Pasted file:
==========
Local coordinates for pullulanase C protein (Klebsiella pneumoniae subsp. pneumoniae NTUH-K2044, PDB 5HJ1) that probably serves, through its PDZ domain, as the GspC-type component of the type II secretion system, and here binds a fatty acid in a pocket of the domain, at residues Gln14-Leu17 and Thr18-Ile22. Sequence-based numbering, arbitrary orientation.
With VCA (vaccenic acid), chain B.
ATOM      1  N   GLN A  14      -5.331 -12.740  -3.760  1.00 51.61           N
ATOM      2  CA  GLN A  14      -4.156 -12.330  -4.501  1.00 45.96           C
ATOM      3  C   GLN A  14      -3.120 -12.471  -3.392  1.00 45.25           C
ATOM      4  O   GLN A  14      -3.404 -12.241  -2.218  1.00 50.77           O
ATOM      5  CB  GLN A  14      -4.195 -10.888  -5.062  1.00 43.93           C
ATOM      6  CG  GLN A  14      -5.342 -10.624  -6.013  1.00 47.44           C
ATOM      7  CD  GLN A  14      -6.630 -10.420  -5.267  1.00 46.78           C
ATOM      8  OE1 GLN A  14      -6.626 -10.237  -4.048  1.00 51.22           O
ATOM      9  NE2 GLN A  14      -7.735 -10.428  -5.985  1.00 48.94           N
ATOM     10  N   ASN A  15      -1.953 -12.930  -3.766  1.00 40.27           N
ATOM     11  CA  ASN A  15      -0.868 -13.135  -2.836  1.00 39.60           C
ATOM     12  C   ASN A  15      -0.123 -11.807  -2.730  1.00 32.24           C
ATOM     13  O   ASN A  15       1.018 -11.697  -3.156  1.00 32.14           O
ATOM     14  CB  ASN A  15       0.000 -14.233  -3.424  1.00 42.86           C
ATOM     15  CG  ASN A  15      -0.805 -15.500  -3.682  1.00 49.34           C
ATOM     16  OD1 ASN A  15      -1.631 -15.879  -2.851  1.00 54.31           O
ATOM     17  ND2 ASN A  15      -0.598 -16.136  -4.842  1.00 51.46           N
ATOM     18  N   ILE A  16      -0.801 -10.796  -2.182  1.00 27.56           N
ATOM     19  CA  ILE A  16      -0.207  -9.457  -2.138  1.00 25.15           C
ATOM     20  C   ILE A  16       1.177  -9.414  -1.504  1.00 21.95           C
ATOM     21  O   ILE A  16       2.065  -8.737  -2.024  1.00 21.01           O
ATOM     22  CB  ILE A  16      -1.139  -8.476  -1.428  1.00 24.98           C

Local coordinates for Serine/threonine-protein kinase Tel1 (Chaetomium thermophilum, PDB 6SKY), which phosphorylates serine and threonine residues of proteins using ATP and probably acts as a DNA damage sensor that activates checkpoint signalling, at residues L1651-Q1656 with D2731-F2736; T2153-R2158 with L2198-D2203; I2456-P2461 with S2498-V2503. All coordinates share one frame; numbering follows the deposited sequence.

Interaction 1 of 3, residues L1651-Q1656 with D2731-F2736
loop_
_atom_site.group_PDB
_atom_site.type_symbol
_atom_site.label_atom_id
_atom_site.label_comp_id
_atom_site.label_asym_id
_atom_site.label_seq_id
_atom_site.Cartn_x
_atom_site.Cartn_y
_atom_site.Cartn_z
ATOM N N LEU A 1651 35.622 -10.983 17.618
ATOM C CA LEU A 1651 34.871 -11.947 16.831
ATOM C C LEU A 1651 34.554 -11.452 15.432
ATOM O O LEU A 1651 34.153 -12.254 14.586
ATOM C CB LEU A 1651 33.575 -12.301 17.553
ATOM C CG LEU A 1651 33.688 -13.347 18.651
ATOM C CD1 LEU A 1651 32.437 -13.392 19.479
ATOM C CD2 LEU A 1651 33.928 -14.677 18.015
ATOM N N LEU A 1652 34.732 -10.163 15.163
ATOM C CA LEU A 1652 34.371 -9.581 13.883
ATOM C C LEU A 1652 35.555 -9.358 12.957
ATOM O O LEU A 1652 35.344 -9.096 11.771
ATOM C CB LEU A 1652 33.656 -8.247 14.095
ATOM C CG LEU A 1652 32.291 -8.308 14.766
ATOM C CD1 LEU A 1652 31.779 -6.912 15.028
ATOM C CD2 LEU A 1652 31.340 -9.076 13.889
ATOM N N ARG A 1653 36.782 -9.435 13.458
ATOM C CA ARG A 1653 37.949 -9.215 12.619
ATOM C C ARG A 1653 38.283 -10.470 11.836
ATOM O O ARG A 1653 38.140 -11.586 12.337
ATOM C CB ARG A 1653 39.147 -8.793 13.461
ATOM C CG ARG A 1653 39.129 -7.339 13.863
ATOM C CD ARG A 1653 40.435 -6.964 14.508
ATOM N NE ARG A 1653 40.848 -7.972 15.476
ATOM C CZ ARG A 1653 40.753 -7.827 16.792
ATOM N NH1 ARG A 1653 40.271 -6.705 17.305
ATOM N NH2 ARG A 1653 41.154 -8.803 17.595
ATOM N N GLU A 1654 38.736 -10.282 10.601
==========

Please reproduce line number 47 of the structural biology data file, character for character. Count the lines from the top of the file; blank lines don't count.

ATOM C C LEU A 1652 35.555 -9.358 12.957